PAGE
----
So I think with medications the tried-and-true medications that we would use for functional gut symptoms in particular irritable bowel are a low-dose tricyclic antidepressant. So it seems to reduce the severity of the pain and in particular in diarrhoea predominate irritable bowel you will find patients will go to the toilet less frequently. Now it is critical that you tell the patients that this is not used to treat depression. So what I would tell a patient is this is a drug which I'm using to improve the pain and improve the contractility of their gut. I explain to them it's a medication that we use regularly not on an as-needed basis, that they take it at night-time, that the low dose is unlikely to have side effects, and we review them four to six weeks after starting it. It takes about that long before there's been an adequate effect. If the patient doesn't want to take a medication on a regular basis, that's a perfectly reasonable response in which case if you've excluded dietary therapies and excluded medical therapies you're left with behavioural or psychological therapies. What we have seen in studies is that short-term cognitive behavioural therapy in fact reduces symptoms for patients with irritable bowel syndrome and that's definite and that's significant and that's been repeatedly seen in studies. Now we think the mechanism of that is addressing some of the hyper-vigilance, visceral hypersensitivity and sometimes abnormal behaviour seen in patients with irritable bowel syndrome, especially severer forms. So it's in fact not harvesting a placebo response but it is treating a nervous imbalance in patients with irritable bowel syndrome. If I could make a separate point about the placebo effect – we know that there's a significant placebo response in patients with irritable bowel syndrome and in fact if you're just simply warm and empathetic and promote a positive response in patients, these are the patients who are most likely to have effective treatment of their symptoms.

Speaking of that potential placebo effect, where do probiotics fit in all amongst this?

Overall, I think it is probable that probiotics have positive effect on irritable bowel syndrome, but the effect is very modest. The issue is the studies all use different strains at different doses. The exact strain and dose can't necessarily be easily found in the pharmacy so it's hard for me to translate the studies into an adequate strain and dose for clinicians to use but it probably works and if a patient feels better as a result of taking it, I mean in my practice and certainly a lot of my colleagues wouldn’t stop a patient from taking probiotics.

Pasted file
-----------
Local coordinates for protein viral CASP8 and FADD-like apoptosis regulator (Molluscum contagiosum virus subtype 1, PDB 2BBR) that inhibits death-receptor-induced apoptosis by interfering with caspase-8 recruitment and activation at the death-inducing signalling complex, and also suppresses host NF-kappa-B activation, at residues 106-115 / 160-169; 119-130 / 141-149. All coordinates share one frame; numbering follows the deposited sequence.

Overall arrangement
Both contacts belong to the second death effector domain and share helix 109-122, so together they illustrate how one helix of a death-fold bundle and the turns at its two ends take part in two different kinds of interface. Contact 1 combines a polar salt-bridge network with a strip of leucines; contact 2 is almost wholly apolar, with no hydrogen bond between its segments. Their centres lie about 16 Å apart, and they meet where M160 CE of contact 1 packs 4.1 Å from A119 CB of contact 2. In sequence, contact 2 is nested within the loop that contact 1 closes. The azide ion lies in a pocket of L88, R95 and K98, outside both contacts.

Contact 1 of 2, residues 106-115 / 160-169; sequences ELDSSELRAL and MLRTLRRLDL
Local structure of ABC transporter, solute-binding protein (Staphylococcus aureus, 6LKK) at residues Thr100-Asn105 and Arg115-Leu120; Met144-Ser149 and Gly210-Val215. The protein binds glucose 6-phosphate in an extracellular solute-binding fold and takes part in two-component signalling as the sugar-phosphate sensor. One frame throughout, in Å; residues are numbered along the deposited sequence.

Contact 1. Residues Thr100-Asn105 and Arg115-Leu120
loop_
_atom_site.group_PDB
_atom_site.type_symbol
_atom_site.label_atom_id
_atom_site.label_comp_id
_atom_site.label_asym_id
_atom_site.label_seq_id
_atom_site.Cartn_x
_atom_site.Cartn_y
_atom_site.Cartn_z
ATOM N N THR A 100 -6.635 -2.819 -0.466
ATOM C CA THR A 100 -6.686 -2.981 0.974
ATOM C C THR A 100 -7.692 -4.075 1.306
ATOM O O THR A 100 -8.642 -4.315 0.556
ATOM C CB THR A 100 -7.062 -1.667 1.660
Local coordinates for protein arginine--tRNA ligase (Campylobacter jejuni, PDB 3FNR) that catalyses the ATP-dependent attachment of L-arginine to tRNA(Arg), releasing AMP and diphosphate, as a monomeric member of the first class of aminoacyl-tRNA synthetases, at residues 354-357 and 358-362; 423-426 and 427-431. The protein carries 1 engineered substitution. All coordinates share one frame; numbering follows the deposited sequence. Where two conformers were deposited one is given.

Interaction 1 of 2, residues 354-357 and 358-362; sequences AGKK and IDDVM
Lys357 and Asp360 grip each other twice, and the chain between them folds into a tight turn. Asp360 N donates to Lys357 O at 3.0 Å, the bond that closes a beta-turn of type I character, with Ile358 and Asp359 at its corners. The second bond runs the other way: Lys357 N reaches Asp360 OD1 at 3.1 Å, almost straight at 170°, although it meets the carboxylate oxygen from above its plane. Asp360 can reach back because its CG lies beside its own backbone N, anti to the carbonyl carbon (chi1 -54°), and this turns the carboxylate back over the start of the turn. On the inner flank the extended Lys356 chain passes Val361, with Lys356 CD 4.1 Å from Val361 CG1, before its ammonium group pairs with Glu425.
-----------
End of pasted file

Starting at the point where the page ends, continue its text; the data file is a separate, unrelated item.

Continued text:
What about rifaximin? Where does that sit in the algorithm? Does that really work like an antibiotic or is there something else going on?

The theory is that there is a microbial disturbance in some patients with irritable bowel syndrome and the particular microbial profile contributes to improper immune and pain-related signalling which then contributes to their symptoms. Some of the trials in this area have shown that there is a benefit of taking rifaximin over placebo but I should say two things. One, the effect size on a patient appears to be modest compared to placebo. The second thing is rifaximin is not subsidised under the PBS for this indication so patients will be paying out of pocket. Three, it's only really being examined as a treatment over two weeks and then patients are followed up a month later. The issue with rifaximin is there's no exit strategy, unlike the low-FODMAP diet, unlike say a tricyclic which we would typically de-escalate over a year. A particular therapy we haven't touched on, David, is gut-focused hypnotherapy. I do want to mention that briefly because in Australia there was a trial that examined a low-FODMAP diet against gut-focused hypnotherapy. So a psychologist puts a patient into a state of hypnosis then through persuasion treats gut symptoms and comorbid symptoms of anxiety, if they’re there. We found that patients who undergo this particular therapy are just as likely as patients with the low-FODMAP diet to have pain and bloating symptoms reduced and more importantly when you examine these patients five years down the track 70% of them still have adequate relief from their gut symptoms. So psychological and behavioural therapies are really quite effective. It's just unfortunate that they're not easily available. So if you're a patient and you've tried a few different things including diet, maybe some medications, it might be worthwhile seeing the specialist to potentially see whether or not you'll be applicable for this type of therapy. And I should make the final point, there are multidisciplinary functional gut clinics that manage irritable bowel syndrome in Australia and these are clinics where the gastroenterologists work alongside dietitians, gut-focused hypnotherapists, pelvic floor physiotherapists and even psychotherapists.

Chamara, that's been a fascinating insight into IBS. Thanks very much for joining us on the podcast.

Thanks David.


The views of the hosts and guests on this podcast are their own and may not represent Australian Prescriber or NPS MedicineWise. I'm David Liew and thanks once again for joining us on the Australian Prescriber podcast.